He wanted to teach them the philosophy of jihad, or holy war. He wanted to show them the importance of ideological questions, discussions and indoctrination. He wanted to say that if today Ali is fighting internal counter revolutionaries, and if tomorrow a descendant of 'Ali and the commander-in-chief of the armed forces of the Islamic Republic of Iran is fighting internal and external counter revolutionaries and insists on continuing the war until the final victory, and if one-day the eleventh successor of 'Ali and Fatima, the promised Mahdi, is fighting world arrogance and atheism and all the Satanic forces of the age, and paints the earth red with their blood and cleanses the world from their pollution, all these wars are for Islam, all this fighting is to destroy the Satanic regimes that have prevented the blossoming of society's talents to free man from slavery a bondage, and to set him on the path towards absolute perfection and sublimity, as his creator intend.
It was for this reason that Imam 'Ali defended the Bedouin’s question at a critical and decisive moment, and used that brief opportunity to explain the philosophy of jihad and war. He told his followers to let the man ask his question and said that they were fighting the war over precisely that question.
Their objective was not conquest or exploitation, but rather divine philosophy and spiritual illumination. Their war was to destroy the obstacles and remove the veils that were preventing truth from being revealed. The Islamic philosophy of jihad is to free the people from the shackles of superstition, correct their ideology and permit true and scientific beliefs to flourish.4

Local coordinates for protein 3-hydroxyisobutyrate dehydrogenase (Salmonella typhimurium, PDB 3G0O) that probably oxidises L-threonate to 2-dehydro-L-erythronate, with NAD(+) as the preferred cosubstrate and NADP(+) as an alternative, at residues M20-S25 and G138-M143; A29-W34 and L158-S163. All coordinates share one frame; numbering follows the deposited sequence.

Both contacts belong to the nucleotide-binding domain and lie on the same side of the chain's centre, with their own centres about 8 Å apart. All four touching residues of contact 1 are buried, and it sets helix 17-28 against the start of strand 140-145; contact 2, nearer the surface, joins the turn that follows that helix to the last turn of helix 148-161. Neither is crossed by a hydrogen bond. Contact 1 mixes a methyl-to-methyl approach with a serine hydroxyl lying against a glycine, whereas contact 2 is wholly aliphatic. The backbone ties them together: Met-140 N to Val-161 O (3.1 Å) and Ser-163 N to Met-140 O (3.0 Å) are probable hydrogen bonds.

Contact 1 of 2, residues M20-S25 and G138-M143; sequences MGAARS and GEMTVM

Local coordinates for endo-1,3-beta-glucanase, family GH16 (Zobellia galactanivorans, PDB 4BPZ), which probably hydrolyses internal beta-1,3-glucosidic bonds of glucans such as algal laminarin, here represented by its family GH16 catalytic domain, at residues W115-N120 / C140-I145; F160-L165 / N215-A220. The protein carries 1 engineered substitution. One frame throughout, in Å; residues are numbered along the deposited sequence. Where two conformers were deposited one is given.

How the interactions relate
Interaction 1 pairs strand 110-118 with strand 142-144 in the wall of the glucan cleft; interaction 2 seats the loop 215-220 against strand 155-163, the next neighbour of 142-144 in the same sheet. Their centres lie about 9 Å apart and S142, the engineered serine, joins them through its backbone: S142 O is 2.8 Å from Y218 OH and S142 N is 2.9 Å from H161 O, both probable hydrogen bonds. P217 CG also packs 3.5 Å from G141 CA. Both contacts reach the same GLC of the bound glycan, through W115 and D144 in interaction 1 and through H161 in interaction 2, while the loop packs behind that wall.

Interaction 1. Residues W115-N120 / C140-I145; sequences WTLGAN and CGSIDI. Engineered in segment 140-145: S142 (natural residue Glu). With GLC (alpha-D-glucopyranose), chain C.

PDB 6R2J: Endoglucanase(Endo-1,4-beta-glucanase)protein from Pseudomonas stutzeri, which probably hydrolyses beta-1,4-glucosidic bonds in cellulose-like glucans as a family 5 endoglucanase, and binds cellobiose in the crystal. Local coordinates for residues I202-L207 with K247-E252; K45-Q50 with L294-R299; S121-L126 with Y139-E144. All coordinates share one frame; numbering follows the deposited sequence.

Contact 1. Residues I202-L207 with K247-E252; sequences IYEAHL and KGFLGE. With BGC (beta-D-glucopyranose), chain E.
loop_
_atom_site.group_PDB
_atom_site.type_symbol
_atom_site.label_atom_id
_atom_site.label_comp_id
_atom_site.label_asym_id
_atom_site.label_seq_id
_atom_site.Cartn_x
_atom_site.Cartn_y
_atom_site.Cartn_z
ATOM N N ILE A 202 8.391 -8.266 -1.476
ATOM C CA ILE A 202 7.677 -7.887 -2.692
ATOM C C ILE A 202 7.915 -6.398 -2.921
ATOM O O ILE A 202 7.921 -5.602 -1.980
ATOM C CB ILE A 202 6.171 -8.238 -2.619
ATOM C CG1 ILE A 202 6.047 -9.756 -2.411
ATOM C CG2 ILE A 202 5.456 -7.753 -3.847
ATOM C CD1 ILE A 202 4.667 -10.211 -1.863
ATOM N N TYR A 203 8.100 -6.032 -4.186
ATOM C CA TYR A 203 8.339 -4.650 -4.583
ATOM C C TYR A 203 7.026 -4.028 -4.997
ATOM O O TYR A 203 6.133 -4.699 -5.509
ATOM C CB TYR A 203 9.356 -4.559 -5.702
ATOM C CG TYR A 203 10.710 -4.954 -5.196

So not only was the Bedouin's question not divorced from the main questions of the day- the war-but it had the closest possible relationship with it. After all, it was related to the philosophy of war and jihad and what bond is firmer than that between a thing and its philosophy?
For that reason the Imam turned to the Bedouin and with complete self-possession and precise detail answered his question in these words:
'O Bedouin! The statement that God is one is based on four assumptions, two of which are not applicable to God Almighty, while the other two are correct and susceptible of proof.5
The Imam then explained each of the four assumptions. Since this matter of doctrine is not related to our present discussion and, God willing, will be dealt with in detail in a later chapter in our discussion of the unity of God, we shall not continue with the rest of the Imam's reply here.
As we have noted, Imam 'Ali defended ideological discussion as part of the philosophy of jihad. In this connection, there is a hadith of the Prophet of Islam according to which ideological discussion is examined in relation to the philosophy of war in a different light.